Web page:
A zone migration transfers an existing zone or global zone into a zone on another system. The three types of zone migrations are live migration, warm migration, and cold migration.
Live and warm migration are supported only for kernel zones. A native non-global zone uses the global zone's kernel and its software packages are linked to those of the global zone, so it cannot be migrated to a different global zone unless it is first shut down.
All zone brands support cold migration.
In a cold migration, a zone is shut down on the source host and rebooted on a target host. Use cold migration for applications that provide time-critical services or applications that have a large memory footprint. Cold migration is recommended for transferring existing zones or systems.
See Chapter 7, Migrating and Converting Oracle Solaris Zones in Creating and Using Oracle Solaris Zones for more information.
In a kernel zone warm migration, the migrated zone memory state is written to disk. The zone is moved from the source host to the destination host and restarted. This zone migration type is also known as migration using suspend and resume.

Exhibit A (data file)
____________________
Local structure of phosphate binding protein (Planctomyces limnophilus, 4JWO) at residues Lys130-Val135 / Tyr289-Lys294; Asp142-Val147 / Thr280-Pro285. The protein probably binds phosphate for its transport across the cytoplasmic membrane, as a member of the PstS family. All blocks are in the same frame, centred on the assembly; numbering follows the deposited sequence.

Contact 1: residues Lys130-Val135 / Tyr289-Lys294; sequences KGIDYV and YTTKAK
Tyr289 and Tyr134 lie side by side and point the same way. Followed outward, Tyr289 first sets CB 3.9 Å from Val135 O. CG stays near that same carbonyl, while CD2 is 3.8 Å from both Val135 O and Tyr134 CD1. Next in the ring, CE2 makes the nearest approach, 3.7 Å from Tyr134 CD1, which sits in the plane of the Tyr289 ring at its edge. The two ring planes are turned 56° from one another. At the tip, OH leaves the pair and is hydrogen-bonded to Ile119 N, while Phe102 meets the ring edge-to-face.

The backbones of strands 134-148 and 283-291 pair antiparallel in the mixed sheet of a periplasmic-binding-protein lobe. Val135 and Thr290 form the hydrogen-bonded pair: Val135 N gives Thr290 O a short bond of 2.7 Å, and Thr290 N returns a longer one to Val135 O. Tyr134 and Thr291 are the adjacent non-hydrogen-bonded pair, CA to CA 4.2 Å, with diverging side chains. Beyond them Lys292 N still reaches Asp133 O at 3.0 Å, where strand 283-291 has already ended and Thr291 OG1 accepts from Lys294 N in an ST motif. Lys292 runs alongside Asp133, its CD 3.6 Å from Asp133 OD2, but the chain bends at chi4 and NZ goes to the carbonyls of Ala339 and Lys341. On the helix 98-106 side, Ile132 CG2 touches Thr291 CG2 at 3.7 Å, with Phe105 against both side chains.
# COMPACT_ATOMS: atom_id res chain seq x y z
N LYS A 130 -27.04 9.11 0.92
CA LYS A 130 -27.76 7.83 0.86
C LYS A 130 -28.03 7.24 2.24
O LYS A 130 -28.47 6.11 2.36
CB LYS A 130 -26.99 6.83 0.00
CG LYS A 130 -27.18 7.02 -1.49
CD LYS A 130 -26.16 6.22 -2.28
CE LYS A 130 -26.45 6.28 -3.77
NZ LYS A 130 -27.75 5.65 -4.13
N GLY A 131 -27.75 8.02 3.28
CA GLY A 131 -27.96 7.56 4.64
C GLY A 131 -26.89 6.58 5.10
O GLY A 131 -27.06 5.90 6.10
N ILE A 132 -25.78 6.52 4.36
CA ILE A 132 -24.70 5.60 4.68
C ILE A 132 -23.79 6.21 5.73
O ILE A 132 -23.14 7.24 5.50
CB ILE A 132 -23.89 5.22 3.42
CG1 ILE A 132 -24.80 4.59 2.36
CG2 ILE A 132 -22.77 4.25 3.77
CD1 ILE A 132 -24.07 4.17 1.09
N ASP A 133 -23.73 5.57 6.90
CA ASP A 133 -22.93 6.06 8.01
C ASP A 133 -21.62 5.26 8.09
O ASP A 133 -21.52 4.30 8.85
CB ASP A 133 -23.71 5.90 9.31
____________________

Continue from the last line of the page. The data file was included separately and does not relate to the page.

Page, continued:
For applications where live migration is not suitable, use a warm migration. A warm migration does not require a full system reboot and restart of the application while the kernel zone is running. All networking connections are lost to the zone during a warm migration, but outage times are reduced to seconds or minutes.
Some database applications can take several hours to warm up after a system reboot. A warm migration captures the database running state and significantly decreases the outage time.
For more information, see Using Warm Migration to Migrate a Kernel Zone in Creating and Using Oracle Solaris Kernel Zones.
In a kernel zone live migration, the memory state of the migrated zone is copied to the migrated guest. Live zone migration has a brief outage time that is not noticeable to most applications or end-users. Kernel zone live migration can also be used to load balance services.
Live migration is recommended for situations where downtime must be minimized and applications must remain in a running state. The migration process can have a performance impact that might negatively affect heavy workloads. In cases such as this, use warm migration or cold migration during the outage window.
Live migration during an off-peak time can be an option as well. Live migration with a quiesced application and sufficient network bandwidth can be faster than warm migration.
See Using Live Migration to Migrate a Kernel Zone in Creating and Using Oracle Solaris Kernel Zones for more information on live migration.